Posts by Rachel Bonner

Art Talks: the Photography of Andrea Modica

"Many believe photography is different from language, that it is less culturally contingent. But Modica questions such oversimplifications."

Looking at the work of Andrea Modica, professor of photography at Drexel University and recent recipient of the 2015 Knight Purchase Award for Photographic Media, is a bit like reading a poem for the first time in translation. Engaging with her images, I am struck by the knowledge that I carry my own culture alongside my language, and that my language brings me to my experience of Modica’s photography.

This is to say that what results is a harmonious coexistence of estrangement and intimacy with the image. It’s widely understood that you can never really read the same poem in translation. Many believe visual art (and specifically photography) is different from language, that it is somehow less culturally contingent, or even a container for a sort of singular, “universal” meaning.

But Modica’s work is particularly poetic in that it boldly questions such oversimplifications, drawing attention to the language systems that inform our diverse understandings of images. In one black-and-white photograph, a distinctive silhouette emerges from behind a long, pale curtain, both defined and obscured by its paper or canvas-like veiling. To the viewer, the semiotics of this shadow, with its distinct black and white contours, constitutes a horse. READ MORE…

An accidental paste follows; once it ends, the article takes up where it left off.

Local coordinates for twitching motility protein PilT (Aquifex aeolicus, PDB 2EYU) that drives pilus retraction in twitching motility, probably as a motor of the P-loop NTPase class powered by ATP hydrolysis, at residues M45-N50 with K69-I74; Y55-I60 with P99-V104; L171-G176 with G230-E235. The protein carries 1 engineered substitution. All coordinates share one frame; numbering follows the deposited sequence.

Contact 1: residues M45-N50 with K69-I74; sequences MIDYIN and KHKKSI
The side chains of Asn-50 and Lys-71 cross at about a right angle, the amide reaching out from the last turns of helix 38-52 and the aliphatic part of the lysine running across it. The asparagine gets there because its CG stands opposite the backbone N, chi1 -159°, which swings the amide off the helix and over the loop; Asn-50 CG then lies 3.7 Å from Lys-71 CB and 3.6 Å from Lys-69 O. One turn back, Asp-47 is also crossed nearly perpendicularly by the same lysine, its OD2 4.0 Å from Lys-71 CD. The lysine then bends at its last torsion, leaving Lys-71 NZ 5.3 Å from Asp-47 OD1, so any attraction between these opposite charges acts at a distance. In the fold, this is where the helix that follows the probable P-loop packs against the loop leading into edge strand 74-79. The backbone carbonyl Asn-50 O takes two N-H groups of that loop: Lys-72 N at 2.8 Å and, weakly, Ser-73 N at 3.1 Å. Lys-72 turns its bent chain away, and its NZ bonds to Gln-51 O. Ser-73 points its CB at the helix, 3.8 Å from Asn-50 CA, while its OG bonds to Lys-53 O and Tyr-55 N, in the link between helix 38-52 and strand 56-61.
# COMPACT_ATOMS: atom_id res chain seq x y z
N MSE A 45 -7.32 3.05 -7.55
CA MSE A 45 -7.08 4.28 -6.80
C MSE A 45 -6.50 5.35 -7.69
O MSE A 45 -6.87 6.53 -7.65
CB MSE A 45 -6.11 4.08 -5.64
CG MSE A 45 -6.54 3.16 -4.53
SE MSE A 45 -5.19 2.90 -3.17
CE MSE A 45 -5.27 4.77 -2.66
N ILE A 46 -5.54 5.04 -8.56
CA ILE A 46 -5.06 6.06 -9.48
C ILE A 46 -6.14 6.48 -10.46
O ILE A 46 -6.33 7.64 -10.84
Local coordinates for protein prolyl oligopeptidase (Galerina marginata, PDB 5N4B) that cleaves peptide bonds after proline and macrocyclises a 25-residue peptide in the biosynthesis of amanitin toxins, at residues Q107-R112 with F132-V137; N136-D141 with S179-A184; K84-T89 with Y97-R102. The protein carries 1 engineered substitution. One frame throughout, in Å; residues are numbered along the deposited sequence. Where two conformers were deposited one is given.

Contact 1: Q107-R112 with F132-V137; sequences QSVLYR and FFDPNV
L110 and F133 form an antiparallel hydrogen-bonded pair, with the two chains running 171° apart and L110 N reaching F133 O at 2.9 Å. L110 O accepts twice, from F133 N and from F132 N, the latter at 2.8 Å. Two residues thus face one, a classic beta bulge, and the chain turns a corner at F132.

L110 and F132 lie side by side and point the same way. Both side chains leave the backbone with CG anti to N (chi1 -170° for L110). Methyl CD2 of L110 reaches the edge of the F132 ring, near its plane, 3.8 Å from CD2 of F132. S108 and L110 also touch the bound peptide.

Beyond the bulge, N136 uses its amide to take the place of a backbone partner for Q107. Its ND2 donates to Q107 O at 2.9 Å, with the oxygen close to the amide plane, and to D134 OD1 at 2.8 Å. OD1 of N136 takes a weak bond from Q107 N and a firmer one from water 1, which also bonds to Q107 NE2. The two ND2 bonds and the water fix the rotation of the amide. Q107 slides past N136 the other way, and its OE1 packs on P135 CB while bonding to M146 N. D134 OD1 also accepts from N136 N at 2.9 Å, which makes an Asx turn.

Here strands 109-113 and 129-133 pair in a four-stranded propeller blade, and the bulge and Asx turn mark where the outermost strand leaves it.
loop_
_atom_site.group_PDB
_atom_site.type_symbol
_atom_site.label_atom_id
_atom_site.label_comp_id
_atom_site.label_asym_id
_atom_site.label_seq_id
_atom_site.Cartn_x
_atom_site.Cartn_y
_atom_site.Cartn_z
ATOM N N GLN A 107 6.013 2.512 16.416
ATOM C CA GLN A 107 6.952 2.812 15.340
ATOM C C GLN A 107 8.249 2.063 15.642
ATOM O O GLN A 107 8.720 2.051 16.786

In Review: “The Argonauts” by Maggie Nelson

Rachel Bonner reviews an "homage to... the great soup of being in which we actually live.”

The Latin prefix ‘trans’ embodies movement: to go beyond, across, through. In her latest book Argonauts, critic and poet Maggie Nelson engages with theorists Luce Irigary, Jacques Lacan and Eve Kosofsky Sedgwick, moving through, across, and somewhere beyond their philosophies as she applies them to her lived experience.

Argonauts’ refers to a hypothetical spaceship dubbed the Argo that continuously reconstructs form throughout its ongoing voyage. Nelson’s prose incarnates this essential sense of movement, retaining a verse-like relation to its subject matter, the author’s domestic experiences and evolving romantic relationship with gender fluid artist Harry Dodge. READ MORE…